On the morning of May 17, Daniel Murphy rose in New York City as a .400 hitter. The Washington Nationals second baseman was in town to play the Mets, his old team, and his first month-and-a-half in his new uniform could scarcely have gone better.
That night, Murphy went 1 for 3, and his batting average dropped to .397. Indeed, in his final 14 games of May, he sizzled, hitting .389 with four homers, knocking out at least two hits seven times. And yet, when June opened, he hadn’t again reached .400.
Now, as the Nationals approach the midway point of the season, Murphy still leads the National League in hitting at .358 entering Monday night’s game in Los Angeles against the Dodgers. But his experience over these past months emphasizes, again, what everyone in baseball knows intuitively: Hitting .400 over a 162-game season may be technically possible, but it sure doesn’t feels that way.
“It’s tough to get two hits a night in this league,” Murphy said last week.
Indeed, that’s what it takes – two hits in five at-bats over the entirety of six months. Since Ted Williams hit .406 in 1941, in what was then a 154-game season, hitters have whacked 60 homers in a season seven times and driven in at least 150 runs a dozen more. Pitchers have struck out 300 hitters no fewer than 30 times, and posted 14 seasons with better than a 1.75 ERA – an impressive, if not magical, number.
But even as batting average has been devalued as a statistic – replaced or enhanced by on-base-plus-slugging percentage and other more advanced metrics – .400 has remained both mystical and unattainable. Murphy’s early dalliance only serves to remind that this almost certainly will be the 75th consecutive season without a .400 hitter.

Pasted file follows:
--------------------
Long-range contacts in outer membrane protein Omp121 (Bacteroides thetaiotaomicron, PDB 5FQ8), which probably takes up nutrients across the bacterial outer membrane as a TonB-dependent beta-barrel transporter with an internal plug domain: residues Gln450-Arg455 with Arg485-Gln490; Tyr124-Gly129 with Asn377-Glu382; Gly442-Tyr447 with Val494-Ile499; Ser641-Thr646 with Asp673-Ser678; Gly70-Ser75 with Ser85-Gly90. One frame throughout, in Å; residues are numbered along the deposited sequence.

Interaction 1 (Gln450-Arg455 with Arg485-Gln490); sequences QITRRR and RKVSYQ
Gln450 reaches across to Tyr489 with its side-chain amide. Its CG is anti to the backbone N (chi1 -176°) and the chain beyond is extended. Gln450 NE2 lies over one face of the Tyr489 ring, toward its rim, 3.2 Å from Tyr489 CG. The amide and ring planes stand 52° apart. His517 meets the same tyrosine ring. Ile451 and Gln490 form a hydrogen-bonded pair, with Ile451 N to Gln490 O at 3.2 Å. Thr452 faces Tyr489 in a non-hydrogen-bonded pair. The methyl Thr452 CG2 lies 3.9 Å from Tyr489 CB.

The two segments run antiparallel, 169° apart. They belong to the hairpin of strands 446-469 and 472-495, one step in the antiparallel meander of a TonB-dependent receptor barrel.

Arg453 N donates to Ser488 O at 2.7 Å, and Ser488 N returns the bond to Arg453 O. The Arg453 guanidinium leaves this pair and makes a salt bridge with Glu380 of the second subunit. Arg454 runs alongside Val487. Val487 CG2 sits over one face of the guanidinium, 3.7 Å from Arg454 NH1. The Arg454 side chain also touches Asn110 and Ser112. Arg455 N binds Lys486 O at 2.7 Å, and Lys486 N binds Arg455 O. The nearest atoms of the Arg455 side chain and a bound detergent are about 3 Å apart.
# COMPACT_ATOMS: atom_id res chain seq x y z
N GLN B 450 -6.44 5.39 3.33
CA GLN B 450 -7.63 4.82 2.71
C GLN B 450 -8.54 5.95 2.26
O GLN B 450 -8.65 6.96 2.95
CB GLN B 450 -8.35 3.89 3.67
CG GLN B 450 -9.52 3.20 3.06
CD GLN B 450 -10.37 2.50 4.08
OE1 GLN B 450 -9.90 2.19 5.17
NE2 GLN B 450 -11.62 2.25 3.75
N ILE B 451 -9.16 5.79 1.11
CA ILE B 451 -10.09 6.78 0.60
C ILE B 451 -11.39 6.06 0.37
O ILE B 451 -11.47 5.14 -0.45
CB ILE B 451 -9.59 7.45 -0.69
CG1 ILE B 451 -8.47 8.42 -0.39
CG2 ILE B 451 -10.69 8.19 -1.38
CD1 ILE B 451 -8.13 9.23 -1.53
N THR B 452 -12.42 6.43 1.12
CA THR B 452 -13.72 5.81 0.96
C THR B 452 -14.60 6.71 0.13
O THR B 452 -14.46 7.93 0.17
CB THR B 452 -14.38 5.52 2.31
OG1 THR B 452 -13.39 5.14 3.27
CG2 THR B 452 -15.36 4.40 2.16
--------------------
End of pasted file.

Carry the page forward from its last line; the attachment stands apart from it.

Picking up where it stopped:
So it’s worth wondering: Will it ever happen again?
“Pitching today, you’re not seeing the same pitcher every time,” said Hall of Famer Rod Carew, who made two runs at .400 seasons. “You might see four or five pitchers during the game, younger guys who are fresh and throwing hard. You have to be mentally tough to understand what’s going on around you and how big it is, and just not think about it too much. Your job is to go out there every day and get base hits, but you have to do what you’re supposed to do – move the runner over, give yourself up if you need to.
“You have to get a few infield hits, which I could do. You have to bunt. You have to be able to take a walk. There’s so much that goes into this quest.”
The closest someone has come to finishing a season at .400 since Williams’s legendary 1941 campaign – in which he decided to play in both games of a doubleheader on the season’s final day, and went 6 for 8 – was San Diego’s Tony Gwynn in 1994. But that was a strike-shortened season, and Gwynn played in just 110 games, hitting .394. Kansas City’s George Brett reached .400 on Sept. 19, 1980, but didn’t have a multi-hit game over his next week, and finished at .390 in a season in which he played just 117 games, missing five weeks because of two stints on the disabled list.
Those two players are Hall of Famers, and they couldn’t do it. But their pursuits help illustrate an ingredient necessary to pull it off.
“First and foremost, you have to be that caliber of hitter,” Nationals General Manager Mike Rizzo said.
So start there. The players who have made at least a decent run at .400 are all accomplished hitters. Just two men since 1941 have been at or above .400 at the all-star break: Stan Musial (.403 in 1948) and Carew (.402 in 1983), two more Hall of Famers. But others flirted more heavily, even deeper into the summer, beyond just Brett and Gwynn: Toronto’s John Olerud, who was at .400 on Aug. 2, 1993; Colorado’s Larry Walker, who was as high as .411 on July 14, 1997; Boston’s Nomar Garciaparra, who got to .403 after the first game of a doubleheader on July 20, 2000 – but went 0 for 5 in the nightcap to fall below again, never to return.